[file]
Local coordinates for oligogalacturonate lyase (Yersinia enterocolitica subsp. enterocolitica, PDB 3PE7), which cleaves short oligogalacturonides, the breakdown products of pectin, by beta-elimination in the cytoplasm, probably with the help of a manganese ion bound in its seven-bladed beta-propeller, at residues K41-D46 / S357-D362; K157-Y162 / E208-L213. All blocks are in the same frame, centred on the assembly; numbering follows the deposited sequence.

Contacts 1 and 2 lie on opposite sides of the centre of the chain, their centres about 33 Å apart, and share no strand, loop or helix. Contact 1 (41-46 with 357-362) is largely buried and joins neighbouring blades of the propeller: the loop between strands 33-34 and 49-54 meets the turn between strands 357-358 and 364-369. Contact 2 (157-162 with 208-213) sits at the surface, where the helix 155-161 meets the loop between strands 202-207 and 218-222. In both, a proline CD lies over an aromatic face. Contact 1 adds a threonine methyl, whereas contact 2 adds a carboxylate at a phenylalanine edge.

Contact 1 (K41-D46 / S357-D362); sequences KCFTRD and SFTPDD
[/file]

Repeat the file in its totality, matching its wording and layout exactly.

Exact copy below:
Local coordinates for oligogalacturonate lyase (Yersinia enterocolitica subsp. enterocolitica, PDB 3PE7), which cleaves short oligogalacturonides, the breakdown products of pectin, by beta-elimination in the cytoplasm, probably with the help of a manganese ion bound in its seven-bladed beta-propeller, at residues K41-D46 / S357-D362; K157-Y162 / E208-L213. All blocks are in the same frame, centred on the assembly; numbering follows the deposited sequence.

Contacts 1 and 2 lie on opposite sides of the centre of the chain, their centres about 33 Å apart, and share no strand, loop or helix. Contact 1 (41-46 with 357-362) is largely buried and joins neighbouring blades of the propeller: the loop between strands 33-34 and 49-54 meets the turn between strands 357-358 and 364-369. Contact 2 (157-162 with 208-213) sits at the surface, where the helix 155-161 meets the loop between strands 202-207 and 218-222. In both, a proline CD lies over an aromatic face. Contact 1 adds a threonine methyl, whereas contact 2 adds a carboxylate at a phenylalanine edge.

Contact 1 (K41-D46 / S357-D362); sequences KCFTRD and SFTPDD